I adore Mem Fox and Julie Vivas’s Possum Magic, and yet every time I put the book down I forget just how good it is. Because it can’t have been that extraordinary, can it?
Well, yes, it is.
The basic story is simple, and neatly summed up in the flap jacket:
Grandma Poss makes bush magic. And her best trick of all is making Hush invisible. Now Hust will truly be safe from snakes.
But one day Hush wants to become visible again. Grandma Poss looks and looks, but she can’t find the right magic. Then she remembers. It’s something to do with food! People food – not possum food. So the two set off on what becomes a fascinating culinary tour of the cities of Australia to find the magic that will make Hush visible again.
What I love best about this book: item one, Grandma Poss and Hush. The relationship is so natural – casual and loving and open. There is no calculation, no hidden resentment. They are family, plain and simple. Item two, the illustrations. The illustrations are perfect for the text. They tell the story* without dully repeating the words. The pictures bring out the life and vibrancy and flow of the narrative. They add story, nuance, humour to a text already bursting with all three.
Oh! And the words sometimes rhyme (and always have rhythm) without being bound to rhyme or any awkward metre.
In short, this books should have been listed as one of the top ten books on my wishlist. (It is an occupational hazard of blogging to always find the perfect phrase, analytical point, or book just after a post is published.)
Bonus materials: the story behind the story and two recipes for foods in the food.
Ally is so excited to be going on a trip with her mother, and she can’t wait to draw all the animals that she’ll see. When she arrives in Australia she meets Pauline, an Aboriginal artist. The two soon become friends, and Pauline shows Ally that art isn’t always made with paints and paper – and that sometimes mistakes lead to the greatest discoveries.
Let me rave a little about the illustrations. The art – all lines and colours and swirls – is beautiful. This is the sort of art that inspires the reader and convinces them that they could draw, and in the next moment leaves the reader gaping with awestruck admiration, certain that they could never dream of patterns and lines half so beautiful, but wishing to try anyhow.
The story is as art- and friendship/mentor-focused as the synopsis promises; gentle and wondering and a good introduction to Aboriginal Australian views on art and possessions without being Educational or presuming too much. I loved how Ally is slowly won over by Pauline’s perspective and slowly lets go of perfectionism, of keeping art as static, permanent, framed and isolate. The last doublespread in particular is sheer magic. Fittingly, the artist herself is Aboriginal Australian.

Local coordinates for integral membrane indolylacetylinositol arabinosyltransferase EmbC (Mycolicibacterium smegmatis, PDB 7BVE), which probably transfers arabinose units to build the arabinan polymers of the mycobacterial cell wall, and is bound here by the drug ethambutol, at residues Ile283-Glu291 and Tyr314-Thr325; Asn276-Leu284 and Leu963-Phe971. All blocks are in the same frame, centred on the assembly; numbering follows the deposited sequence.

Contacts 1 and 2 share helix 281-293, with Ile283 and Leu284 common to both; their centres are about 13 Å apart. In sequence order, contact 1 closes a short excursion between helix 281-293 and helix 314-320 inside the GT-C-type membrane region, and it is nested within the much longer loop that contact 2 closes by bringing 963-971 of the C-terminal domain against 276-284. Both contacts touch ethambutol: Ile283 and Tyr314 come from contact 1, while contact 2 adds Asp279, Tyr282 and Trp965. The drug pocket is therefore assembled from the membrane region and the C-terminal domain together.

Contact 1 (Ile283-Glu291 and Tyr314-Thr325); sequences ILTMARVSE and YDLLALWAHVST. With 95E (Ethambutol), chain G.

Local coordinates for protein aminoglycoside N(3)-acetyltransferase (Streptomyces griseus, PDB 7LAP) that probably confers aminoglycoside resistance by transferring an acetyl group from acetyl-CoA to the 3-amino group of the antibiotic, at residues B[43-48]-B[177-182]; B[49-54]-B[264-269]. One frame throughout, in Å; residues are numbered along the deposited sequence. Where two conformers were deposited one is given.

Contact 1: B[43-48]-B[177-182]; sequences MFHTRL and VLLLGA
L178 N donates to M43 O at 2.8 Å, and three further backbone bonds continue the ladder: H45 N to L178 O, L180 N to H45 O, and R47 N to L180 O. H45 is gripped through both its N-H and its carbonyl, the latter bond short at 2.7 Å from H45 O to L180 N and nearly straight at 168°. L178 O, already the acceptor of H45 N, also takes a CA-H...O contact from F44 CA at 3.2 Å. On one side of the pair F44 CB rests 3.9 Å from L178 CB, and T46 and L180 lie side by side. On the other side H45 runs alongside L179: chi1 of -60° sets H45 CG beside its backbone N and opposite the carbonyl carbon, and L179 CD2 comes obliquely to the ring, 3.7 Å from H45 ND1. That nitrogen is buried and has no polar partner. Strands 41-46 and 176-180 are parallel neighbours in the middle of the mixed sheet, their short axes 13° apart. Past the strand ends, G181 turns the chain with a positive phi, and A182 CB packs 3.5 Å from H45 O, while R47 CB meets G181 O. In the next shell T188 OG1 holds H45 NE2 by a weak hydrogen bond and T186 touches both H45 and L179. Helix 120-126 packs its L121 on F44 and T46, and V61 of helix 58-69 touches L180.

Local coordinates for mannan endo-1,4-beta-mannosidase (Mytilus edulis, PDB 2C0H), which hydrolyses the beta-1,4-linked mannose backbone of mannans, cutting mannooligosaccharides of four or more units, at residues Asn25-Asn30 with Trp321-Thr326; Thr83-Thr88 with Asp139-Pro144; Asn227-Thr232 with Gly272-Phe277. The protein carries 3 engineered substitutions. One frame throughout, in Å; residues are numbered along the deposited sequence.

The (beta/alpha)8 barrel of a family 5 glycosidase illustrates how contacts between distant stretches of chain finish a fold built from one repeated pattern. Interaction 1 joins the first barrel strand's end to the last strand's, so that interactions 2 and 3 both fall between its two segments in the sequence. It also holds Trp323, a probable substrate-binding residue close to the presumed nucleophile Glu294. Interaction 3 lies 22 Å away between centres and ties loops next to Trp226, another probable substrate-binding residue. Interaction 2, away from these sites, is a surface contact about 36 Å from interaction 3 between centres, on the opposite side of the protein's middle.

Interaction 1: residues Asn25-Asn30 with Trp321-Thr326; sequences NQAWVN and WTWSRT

Now if you’ll pardon me, I’m going to look at that cover some more and dig out my paints.
Lizzie is always playing and pretending.
She is always dreaming.
“Lizzie nonsense!” her mama calls it.
Lizzie and her mama and baby have a lot of work to do around the farm and their little pioneer house in the Australian bush while Papa takes sandalwood into town to sell, a trip that will keep him away for many weeks. Fortunately, Lizzie has an imagination – and so does here mama.
What I liked in particular about this story is that the picture reinterpret the words. If the text was read alone, Lizzie’s mama might come across as stern and dismissive of Lizzie’s make-believe. The pictures, which show a mother-daughter pair happy in the midst of hard work and isolation, reveal that Mama is fond of her small daughter and her wild imagination. Mama’s refrain of “nonsense” is teasing, not scolding, part of the daily banter of an affectionate family. The refrain becomes a denial that affirms what it denies, a pleased “pshaw” in the face of a compliment, the refusal that agrees.
The Old Woman Who Loved to Read is, like the other three books, about relationships. The relationship in this case is not between humans but between one old woman who moves to a ramshackle house in the Australian countryside, and her animal dependents. Readers who love wildlife will jump on this book. Watch for the little mice on every page! And for the duck-billed platypus, and tortoise, and rabbit, the iguana, the emu (?), and other animals. This is a comic story in the manner of The Napping House with visual effects reminiscent of Jan Brett’s The Trouble with Trolls or Beauty and the Beast and of Phoebe Gilman’s Something from Nothing.**
In other words, this is a sweet, funny, absurd, endearing story. There is plenty to gaze; each page is as heartily busy as the old woman herself is. Good for those with a fine sense of humour.*I read the story through once without looking at the words, and I got about 95% of the narrative flow – it would have been 100% except for the last page, which does require words.
**These are all great books, by the way.